And it’s no pipe dream. While I wouldn’t bet on a Harrison victory — not in a state that Trump won by 14 points in 2016 and that still seems to be safely in his column — some political handicappers now consider the Harrison-Graham race a tossup. Several recent polls show the men effectively tied. Harrison’s financial advantage is overwhelming.


And he has been able to blanket the state in ads — excellent ones at that — while Graham has struggled to keep up.

Harrison said that while Graham hasn’t done a traditional, in-person town hall with voters in South Carolina in years, “You can find him on Sean Hannity every other night begging for money.”


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according to some, trump has given up...

Trump Is Giving Up


Against both the coronavirus and Joe Biden, the president’s strategy increasingly accepts defeat.



By Ross Douthat


Donald Trump can still win the 2020 presidential election; something that has a 10 percent or 15 percent chance of happening can certainly transpire. But even more than in 2016, if the president wins this time, we will have to attribute his victory to the workings of divine providence (don’t worry, I have that column pre-written), because what we’re watching is an incumbent doing everything in his power to run up his own margin of defeat.

Start with his re-election messaging, to the extent that you can discern such a thing. In 2016, Trump’s campaign was shambolic and punctuated by self-inflicted disasters, but his message against Hillary Clinton, like his message against the Republican establishment in the primaries, had a simplicity and consistency: She supported bad trade deals; she supported stupid wars; she sold the country out to special interests and foreign governments; vote for her and you get more closed factories, more soldiers dead or crippled, more illegal immigration, more power to Wall Street and Washington, D.C.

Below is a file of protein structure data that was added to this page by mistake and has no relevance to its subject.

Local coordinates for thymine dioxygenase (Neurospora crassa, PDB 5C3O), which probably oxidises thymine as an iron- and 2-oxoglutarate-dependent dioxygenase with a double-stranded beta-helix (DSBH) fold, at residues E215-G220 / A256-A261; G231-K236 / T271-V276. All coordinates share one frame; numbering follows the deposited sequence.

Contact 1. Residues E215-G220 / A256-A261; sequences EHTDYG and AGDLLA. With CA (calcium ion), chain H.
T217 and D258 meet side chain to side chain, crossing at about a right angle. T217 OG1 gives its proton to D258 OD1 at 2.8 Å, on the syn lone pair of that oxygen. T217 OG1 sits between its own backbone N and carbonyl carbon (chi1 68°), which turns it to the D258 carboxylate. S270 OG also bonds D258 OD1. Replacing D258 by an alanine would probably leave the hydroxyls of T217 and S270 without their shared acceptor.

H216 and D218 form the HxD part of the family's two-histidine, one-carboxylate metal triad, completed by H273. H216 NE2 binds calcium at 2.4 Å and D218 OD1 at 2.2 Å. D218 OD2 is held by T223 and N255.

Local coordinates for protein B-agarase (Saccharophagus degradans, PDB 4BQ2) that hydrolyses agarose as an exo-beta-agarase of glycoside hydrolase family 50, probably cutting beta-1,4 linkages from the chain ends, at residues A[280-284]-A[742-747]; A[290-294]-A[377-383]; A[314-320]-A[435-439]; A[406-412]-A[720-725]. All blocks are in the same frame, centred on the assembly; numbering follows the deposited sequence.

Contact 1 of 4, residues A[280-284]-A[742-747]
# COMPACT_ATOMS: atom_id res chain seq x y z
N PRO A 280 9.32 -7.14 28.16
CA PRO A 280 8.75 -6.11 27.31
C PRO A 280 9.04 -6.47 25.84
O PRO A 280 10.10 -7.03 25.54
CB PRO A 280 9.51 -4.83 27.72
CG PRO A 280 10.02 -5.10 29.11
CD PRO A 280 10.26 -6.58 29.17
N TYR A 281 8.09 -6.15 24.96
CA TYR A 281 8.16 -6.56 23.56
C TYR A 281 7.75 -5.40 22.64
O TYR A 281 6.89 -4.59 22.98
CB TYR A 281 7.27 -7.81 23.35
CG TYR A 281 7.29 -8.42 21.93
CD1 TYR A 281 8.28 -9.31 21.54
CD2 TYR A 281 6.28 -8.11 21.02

In 2020, on the other hand, the Trump campaign has been stuck toggling back and forth between two very different narratives. One seeks to replay the last campaign, portraying Joe Biden as the embodiment of a failed establishment (hence all the references to his 47 years in Washington) who will sell out American interests to China as soon as he’s back in power (hence the attempts to elevate Hunter Biden’s influence-peddling).

But the other narrative goes after Biden as though the Democrats had actually nominated Bernie Sanders, insisting that his advancing age makes him a decrepit vessel for the radical left, a stalking horse not just for Kamala Harris but also for Alexandria Ocasio-Cortez and antifa.

A truly brilliant campaigner might be able to weave these two narratives together, but on the lips of Donald Trump their contradictions are evident. The resulting incoherence just feeds his tendency to return to old grudges and very online grievances, as though he’s running for the presidency of talk radio or his own Twitter feed. Without Steve Bannon to keep him grounded or Clinton to keep him focused, he’s making a closing “argument” that’s indistinguishable from a sales pitch for a TV show or a newsletter — suggesting that even more than four years ago, the president assumes he’ll be in the media business as soon as the election returns come in.

But the messaging failure is just the surface; it’s on policy where Trump has really acted like a Black Sox ballplayer trying to throw the World Series. There are two major issues for voters in this election: the pandemic and the economy. Trump’s numbers on handling the virus are lousy, but his numbers on handling the economy are still pretty good, presumably thanks to both the memory of where the unemployment rate stood before the coronavirus hit and the fact that the flood of Covid-19 relief spending kept people’s disposable income up.